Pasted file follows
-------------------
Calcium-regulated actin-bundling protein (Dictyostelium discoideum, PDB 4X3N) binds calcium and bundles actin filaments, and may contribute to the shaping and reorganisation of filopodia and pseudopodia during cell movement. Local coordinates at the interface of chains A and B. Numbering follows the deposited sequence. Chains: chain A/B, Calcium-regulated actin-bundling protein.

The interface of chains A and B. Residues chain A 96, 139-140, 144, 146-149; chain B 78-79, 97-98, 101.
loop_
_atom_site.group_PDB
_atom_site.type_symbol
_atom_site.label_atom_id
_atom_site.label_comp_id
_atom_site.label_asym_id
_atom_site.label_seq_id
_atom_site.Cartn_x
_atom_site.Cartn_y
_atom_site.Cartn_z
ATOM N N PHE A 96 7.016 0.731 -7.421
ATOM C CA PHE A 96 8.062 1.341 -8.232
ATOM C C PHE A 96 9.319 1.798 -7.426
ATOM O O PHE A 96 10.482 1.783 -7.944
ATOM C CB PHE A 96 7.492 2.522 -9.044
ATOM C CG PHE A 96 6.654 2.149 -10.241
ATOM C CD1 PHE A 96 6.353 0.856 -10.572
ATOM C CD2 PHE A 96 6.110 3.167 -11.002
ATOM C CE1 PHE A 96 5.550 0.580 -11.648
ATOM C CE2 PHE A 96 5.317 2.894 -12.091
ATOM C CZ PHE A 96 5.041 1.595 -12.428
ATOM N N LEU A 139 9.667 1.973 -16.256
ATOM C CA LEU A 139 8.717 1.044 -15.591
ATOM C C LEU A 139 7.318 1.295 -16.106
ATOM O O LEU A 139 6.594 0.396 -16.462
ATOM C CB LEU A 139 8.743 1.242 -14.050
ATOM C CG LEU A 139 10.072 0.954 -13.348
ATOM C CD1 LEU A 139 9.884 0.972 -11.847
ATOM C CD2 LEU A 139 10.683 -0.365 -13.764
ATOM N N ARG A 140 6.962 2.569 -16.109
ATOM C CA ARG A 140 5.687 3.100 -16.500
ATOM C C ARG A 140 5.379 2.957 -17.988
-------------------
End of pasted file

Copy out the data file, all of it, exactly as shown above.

Calcium-regulated actin-bundling protein (Dictyostelium discoideum, PDB 4X3N) binds calcium and bundles actin filaments, and may contribute to the shaping and reorganisation of filopodia and pseudopodia during cell movement. Local coordinates at the interface of chains A and B. Numbering follows the deposited sequence. Chains: chain A/B, Calcium-regulated actin-bundling protein.

The interface of chains A and B. Residues chain A 96, 139-140, 144, 146-149; chain B 78-79, 97-98, 101.
loop_
_atom_site.group_PDB
_atom_site.type_symbol
_atom_site.label_atom_id
_atom_site.label_comp_id
_atom_site.label_asym_id
_atom_site.label_seq_id
_atom_site.Cartn_x
_atom_site.Cartn_y
_atom_site.Cartn_z
ATOM N N PHE A 96 7.016 0.731 -7.421
ATOM C CA PHE A 96 8.062 1.341 -8.232
ATOM C C PHE A 96 9.319 1.798 -7.426
ATOM O O PHE A 96 10.482 1.783 -7.944
ATOM C CB PHE A 96 7.492 2.522 -9.044
ATOM C CG PHE A 96 6.654 2.149 -10.241
ATOM C CD1 PHE A 96 6.353 0.856 -10.572
ATOM C CD2 PHE A 96 6.110 3.167 -11.002
ATOM C CE1 PHE A 96 5.550 0.580 -11.648
ATOM C CE2 PHE A 96 5.317 2.894 -12.091
ATOM C CZ PHE A 96 5.041 1.595 -12.428
ATOM N N LEU A 139 9.667 1.973 -16.256
ATOM C CA LEU A 139 8.717 1.044 -15.591
ATOM C C LEU A 139 7.318 1.295 -16.106
ATOM O O LEU A 139 6.594 0.396 -16.462
ATOM C CB LEU A 139 8.743 1.242 -14.050
ATOM C CG LEU A 139 10.072 0.954 -13.348
ATOM C CD1 LEU A 139 9.884 0.972 -11.847
ATOM C CD2 LEU A 139 10.683 -0.365 -13.764
ATOM N N ARG A 140 6.962 2.569 -16.109
ATOM C CA ARG A 140 5.687 3.100 -16.500
ATOM C C ARG A 140 5.379 2.957 -17.988